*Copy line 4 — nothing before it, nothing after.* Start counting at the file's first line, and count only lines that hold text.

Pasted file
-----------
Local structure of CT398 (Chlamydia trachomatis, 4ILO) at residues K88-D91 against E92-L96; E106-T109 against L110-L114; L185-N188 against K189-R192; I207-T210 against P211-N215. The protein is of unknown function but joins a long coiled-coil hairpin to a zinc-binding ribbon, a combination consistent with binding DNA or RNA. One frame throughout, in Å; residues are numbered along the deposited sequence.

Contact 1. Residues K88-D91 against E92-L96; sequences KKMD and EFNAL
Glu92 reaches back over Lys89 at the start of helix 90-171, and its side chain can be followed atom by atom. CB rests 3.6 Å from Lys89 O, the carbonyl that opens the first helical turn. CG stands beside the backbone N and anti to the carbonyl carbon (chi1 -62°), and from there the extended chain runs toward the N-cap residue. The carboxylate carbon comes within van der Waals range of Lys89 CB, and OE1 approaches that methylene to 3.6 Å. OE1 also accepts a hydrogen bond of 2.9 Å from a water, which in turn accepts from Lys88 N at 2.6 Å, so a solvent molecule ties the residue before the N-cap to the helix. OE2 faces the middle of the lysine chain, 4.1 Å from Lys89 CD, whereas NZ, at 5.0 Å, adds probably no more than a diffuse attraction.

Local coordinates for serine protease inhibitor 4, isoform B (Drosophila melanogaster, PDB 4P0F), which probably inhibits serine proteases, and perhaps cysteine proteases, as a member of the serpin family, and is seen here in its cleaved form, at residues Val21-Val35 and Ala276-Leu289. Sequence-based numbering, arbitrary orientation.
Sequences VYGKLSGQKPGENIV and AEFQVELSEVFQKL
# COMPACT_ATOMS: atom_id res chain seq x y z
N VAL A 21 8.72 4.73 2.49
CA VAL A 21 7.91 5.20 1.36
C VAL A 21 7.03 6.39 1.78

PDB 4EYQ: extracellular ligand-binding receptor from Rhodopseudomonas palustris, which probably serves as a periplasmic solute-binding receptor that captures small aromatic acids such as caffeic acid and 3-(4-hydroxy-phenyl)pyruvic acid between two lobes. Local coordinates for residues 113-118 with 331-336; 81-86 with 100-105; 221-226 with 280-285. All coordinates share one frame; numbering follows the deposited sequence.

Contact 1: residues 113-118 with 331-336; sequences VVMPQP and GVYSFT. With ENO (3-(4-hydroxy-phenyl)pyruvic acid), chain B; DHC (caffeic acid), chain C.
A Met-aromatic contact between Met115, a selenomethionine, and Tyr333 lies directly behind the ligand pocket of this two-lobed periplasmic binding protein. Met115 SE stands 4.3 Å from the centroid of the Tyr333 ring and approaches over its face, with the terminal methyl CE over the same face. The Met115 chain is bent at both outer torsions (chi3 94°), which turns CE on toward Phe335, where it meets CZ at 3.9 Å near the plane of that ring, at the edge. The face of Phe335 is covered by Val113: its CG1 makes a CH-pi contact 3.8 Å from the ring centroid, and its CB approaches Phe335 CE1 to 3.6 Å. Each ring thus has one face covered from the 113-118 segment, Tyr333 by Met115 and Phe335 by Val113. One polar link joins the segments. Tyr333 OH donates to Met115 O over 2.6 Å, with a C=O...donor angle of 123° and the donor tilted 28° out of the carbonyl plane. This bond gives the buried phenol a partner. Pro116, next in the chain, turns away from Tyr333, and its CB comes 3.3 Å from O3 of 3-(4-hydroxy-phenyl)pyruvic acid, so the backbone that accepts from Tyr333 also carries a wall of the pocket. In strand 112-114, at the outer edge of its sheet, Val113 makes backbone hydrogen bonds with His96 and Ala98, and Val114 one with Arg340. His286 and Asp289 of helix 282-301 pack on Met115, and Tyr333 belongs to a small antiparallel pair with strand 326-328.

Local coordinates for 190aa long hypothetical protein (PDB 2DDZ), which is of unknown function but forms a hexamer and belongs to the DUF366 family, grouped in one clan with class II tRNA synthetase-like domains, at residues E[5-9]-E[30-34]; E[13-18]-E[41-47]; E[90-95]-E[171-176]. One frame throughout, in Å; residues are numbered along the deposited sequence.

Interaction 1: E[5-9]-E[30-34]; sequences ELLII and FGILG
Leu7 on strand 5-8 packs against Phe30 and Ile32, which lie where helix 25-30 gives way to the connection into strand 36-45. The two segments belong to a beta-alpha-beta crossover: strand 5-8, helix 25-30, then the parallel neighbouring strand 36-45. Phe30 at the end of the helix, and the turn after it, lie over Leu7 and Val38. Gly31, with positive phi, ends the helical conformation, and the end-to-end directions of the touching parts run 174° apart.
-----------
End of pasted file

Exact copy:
Local coordinates for serine protease inhibitor 4, isoform B (Drosophila melanogaster, PDB 4P0F), which probably inhibits serine proteases, and perhaps cysteine proteases, as a member of the serpin family, and is seen here in its cleaved form, at residues Val21-Val35 and Ala276-Leu289. Sequence-based numbering, arbitrary orientation.